December 14, 2016 01:45 CST

Consensus Actual Previous
Month over Month 0.0% 0.0% 0.0%
Year over Year 0.5% 0.5% 0.5%

French inflation was confirmed at its provisional estimate in November. An unrevised flat monthly performance by the CPI left its final annual rate at 0.5 percent, up a tick from its October print and its highest reading in more than two years.

The HICP also saw no amendments so its monthly rate similarly stays at 0.0 percent and its yearly rise at 0.7 percent, up 0.2 percentage points from the start of the quarter and its strongest print since May 2014.

The monthly stability of the CPI reflected higher charges for energy (0.9 percent) and food (0.1 percent) essentially offset by declines in services (0.2 percent) and manufactured goods (0.1 percent). Overall seasonally adjusted prices were a tick higher than at the start of the quarter when they were just flat. The core index also edged 0.1 percent firmer but this was only enough to see the annual underlying rate steady at a lowly 0.5 percent.

The final November data simply reinforce the impression of weak of inflationary pressures in general and soft underlying trends in particular.

The consumer price index (CPI) is a measure of the average price level of a fixed basket of goods and services purchased by consumers. Monthly and annual changes in the CPI represent the main rates of inflation. The national CPI is released alongside the HICP, Eurostat's harmonized measure of consumer prices. A flash estimate was released for the first time in January 2016 and is now published towards the end of each reference month.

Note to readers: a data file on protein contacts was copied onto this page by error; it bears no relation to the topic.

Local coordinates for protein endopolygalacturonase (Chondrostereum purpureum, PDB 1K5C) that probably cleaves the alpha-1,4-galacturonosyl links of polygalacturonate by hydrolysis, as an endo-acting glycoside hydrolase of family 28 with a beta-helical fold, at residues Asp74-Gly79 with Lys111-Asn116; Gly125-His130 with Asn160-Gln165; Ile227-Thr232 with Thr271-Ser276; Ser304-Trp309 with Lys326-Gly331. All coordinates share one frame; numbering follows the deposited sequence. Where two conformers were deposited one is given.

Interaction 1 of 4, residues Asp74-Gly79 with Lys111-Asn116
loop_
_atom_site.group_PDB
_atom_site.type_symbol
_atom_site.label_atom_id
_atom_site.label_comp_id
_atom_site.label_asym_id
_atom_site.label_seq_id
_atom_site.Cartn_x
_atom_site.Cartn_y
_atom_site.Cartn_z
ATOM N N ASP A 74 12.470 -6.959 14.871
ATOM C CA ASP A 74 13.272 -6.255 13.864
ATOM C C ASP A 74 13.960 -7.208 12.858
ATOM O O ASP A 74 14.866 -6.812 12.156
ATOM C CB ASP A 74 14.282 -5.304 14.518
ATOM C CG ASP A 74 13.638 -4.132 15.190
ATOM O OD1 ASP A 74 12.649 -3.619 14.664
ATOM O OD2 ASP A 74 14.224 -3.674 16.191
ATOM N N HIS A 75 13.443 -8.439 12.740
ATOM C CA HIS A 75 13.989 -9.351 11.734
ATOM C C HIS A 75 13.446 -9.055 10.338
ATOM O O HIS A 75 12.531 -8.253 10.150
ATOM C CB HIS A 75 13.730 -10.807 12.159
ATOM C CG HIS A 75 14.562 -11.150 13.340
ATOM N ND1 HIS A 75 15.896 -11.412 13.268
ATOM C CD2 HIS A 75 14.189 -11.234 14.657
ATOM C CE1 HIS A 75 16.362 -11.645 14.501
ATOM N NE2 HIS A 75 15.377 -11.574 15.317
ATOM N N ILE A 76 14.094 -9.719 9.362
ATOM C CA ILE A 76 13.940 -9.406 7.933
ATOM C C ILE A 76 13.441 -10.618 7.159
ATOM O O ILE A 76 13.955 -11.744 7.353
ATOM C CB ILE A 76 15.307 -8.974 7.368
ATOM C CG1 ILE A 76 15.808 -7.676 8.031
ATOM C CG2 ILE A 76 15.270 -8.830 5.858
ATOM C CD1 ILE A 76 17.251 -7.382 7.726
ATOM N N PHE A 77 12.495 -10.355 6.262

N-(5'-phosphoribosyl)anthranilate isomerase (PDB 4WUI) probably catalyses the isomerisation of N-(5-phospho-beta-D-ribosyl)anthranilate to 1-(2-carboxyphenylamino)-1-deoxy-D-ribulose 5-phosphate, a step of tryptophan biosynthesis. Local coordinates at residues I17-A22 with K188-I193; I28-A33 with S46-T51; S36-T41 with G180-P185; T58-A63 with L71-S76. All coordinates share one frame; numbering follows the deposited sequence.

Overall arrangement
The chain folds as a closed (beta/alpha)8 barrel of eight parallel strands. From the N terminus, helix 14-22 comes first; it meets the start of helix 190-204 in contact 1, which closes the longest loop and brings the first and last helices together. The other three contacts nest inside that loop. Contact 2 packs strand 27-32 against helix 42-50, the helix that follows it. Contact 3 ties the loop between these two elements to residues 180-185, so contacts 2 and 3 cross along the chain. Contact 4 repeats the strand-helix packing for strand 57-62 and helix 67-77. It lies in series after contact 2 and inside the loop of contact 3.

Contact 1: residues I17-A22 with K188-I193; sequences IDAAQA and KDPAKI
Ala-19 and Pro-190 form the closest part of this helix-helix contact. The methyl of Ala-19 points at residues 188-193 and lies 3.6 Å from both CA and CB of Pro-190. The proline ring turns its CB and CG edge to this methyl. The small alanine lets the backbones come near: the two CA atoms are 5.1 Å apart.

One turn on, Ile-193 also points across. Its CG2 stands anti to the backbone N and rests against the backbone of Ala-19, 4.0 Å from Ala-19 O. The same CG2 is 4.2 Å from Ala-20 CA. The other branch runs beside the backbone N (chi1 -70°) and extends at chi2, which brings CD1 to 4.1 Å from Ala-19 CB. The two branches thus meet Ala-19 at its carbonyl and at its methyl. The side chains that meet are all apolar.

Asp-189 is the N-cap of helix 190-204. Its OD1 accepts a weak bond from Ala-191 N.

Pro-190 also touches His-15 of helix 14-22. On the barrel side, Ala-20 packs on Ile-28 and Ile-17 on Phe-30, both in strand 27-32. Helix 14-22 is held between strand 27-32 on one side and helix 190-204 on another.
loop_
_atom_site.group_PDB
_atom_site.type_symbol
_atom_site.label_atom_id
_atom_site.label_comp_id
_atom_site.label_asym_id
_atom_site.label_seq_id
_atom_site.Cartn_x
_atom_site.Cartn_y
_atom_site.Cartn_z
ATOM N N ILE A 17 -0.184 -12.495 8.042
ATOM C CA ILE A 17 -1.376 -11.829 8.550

The consumer price index is the most widely followed indicator of inflation. An investor who understands how inflation influences the markets will benefit over those investors that do not understand the impact. In countries where monetary policy decisions rest on the central bank's inflation target, the rate of inflation directly affects all interest rates charged to business and the consumer. As a member of the European Monetary Union, France's interest rates are set by the European Central Bank.

France like other EMU countries has both a national CPI and a harmonized index of consumer prices (HICP). The HICP is calculated to give a comparable inflation measure for the EMU. Components and weights within the national CPI vary from other countries, reflecting national idiosyncrasies.

Inflation is an increase in the overall prices of goods and services. The relationship between inflation and interest rates is the key to understanding how indicators such as the CPI influence the markets - and your investments. As the rate of inflation changes and as expectations on inflation change, the markets adjust interest rates. The effect ripples across stocks, bonds, commodities, and your portfolio, often in a dramatic fashion.

By tracking inflation, whether high or low, rising or falling, investors can anticipate how different types of investments will perform. Over the long run, the bond market will rally (fall) when increases in the CPI are small (large). The equity market rallies with the bond market because low inflation promises low interest rates and is good for profits.